Scientists Develop Liquid Biopsy Techniques To Detect Cancer In Blood

Florida [US]: In the future, patients may have more treatment options thanks to the new method of tracking metastatic cancer cells that have been developed by researchers at the University of Central Florida.

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Florida [US]: In the future, patients may have more treatment options thanks to the new method of tracking metastatic cancer cells that have been developed by researchers at the University of Central Florida.


Dr Annette Khaled’s research lab reported in the most recent issue of PLOS ONE that they used a protein complex called chaperonin as a new marker for cancer cells in the blood, which provides a clearer indication of cancer spread. 

UCF scientists were able to detect more cancer cells in the blood using the new marker, a procedure known as liquid biopsy, which could help patients with breast and lung cancer better monitor their disease.


Cancer cells require a large number of proteins to survive and spread throughout the body.

Proteins can fold into functional, three-dimensional shapes thanks to the chaperonin complex. 

Cancer cells cannot form without the complex proteins required. 

The chaperonin complex is found in all cells. Cancer cells, on the other hand, have much higher levels because, as Dr Khaled explains, “cancer cells are hungry for protein.” 

Dr Khaled has identified the chaperonin complex as a significant indicator of cancer severity in recent years and has developed nanoparticle-based therapies to seek out and destroy the chaperonin complex in cancer cells. Cancer cells starve and die if this protein-folding mechanism is not present.


“The more complex the chaperonin, the more advanced cancer,” Dr Khaled explained. “We get a warning that the cancer is spreading when we use the chaperonin complex to detect cancer cells in the blood. Detecting cancer cells in blood using the chaperonin complex is a novel non-invasive diagnosis method.”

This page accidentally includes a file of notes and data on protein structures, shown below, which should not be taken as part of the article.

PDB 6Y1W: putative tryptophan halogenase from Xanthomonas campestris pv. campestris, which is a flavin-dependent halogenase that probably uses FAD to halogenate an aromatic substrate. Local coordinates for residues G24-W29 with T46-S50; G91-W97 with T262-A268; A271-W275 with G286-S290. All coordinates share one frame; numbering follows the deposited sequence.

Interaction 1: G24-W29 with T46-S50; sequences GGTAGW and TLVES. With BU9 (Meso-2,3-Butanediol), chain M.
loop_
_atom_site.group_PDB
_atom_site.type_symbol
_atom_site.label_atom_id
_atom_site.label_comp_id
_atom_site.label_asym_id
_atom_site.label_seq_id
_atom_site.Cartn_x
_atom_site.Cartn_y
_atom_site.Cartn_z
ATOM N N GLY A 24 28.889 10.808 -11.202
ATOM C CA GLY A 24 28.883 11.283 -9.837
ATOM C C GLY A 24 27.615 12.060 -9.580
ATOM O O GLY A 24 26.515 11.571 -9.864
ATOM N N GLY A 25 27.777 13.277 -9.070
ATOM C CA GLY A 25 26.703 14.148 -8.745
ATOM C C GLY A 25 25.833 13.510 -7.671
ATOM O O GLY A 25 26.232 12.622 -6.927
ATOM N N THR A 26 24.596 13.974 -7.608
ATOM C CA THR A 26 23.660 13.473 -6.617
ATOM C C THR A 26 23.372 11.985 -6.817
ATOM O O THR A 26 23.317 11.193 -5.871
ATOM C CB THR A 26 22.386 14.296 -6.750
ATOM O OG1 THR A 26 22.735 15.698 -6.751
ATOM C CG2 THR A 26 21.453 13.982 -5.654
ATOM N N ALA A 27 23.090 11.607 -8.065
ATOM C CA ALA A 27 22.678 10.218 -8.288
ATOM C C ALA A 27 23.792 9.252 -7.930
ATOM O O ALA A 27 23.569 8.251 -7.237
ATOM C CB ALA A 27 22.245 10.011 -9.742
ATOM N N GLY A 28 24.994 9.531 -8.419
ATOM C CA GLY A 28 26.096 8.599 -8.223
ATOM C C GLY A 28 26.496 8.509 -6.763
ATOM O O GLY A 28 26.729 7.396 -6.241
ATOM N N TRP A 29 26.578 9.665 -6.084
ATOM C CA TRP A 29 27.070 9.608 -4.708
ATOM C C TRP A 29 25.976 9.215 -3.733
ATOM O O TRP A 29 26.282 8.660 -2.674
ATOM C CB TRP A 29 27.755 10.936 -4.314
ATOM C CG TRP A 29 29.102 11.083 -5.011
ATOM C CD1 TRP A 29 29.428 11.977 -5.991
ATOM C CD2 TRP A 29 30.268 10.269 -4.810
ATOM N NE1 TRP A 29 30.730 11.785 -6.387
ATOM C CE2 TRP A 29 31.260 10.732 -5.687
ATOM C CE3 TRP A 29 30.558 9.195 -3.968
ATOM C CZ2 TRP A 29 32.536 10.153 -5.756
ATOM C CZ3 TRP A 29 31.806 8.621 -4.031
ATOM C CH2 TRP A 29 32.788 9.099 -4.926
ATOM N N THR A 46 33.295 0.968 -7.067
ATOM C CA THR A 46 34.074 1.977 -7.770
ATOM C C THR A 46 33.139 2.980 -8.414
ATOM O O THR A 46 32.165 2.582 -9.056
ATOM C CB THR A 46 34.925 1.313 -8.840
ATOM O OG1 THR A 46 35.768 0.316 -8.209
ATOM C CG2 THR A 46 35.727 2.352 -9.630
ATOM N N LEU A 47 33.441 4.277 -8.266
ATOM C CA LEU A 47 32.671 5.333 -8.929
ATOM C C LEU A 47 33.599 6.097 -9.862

Cancer markers in the blood are commonly based on epithelial features in cells that line the surfaces of the body where cancers arise. 

However, such markers for detecting cancer cells in the blood are scarce “Dr Khaled elaborated, “and provide little information about cancer itself.”

“Cancer cells shed into the blood can come from any part of the tumour and only live for a few hours. Using a marker that identifies dangerous cancer cells circulating in the blood, such as the chaperonin complex, could alert doctors if a patient is relapsing or not responding to treatments.”


Dr Khaled is the Division of Cancer Research Director at the College of Medicine. 

Her research began with the use of blood and tissues from patients with metastatic breast cancer being treated at Orlando Health’s UF Cancer Center to see if the chaperonin complex was better than traditional markers for identifying cancer cells in the blood. 

She then validated this idea using blood from lung cancer patients, discovering that using the chaperonin complex detected more lung cancer cells than standard liquid biopsy methods.

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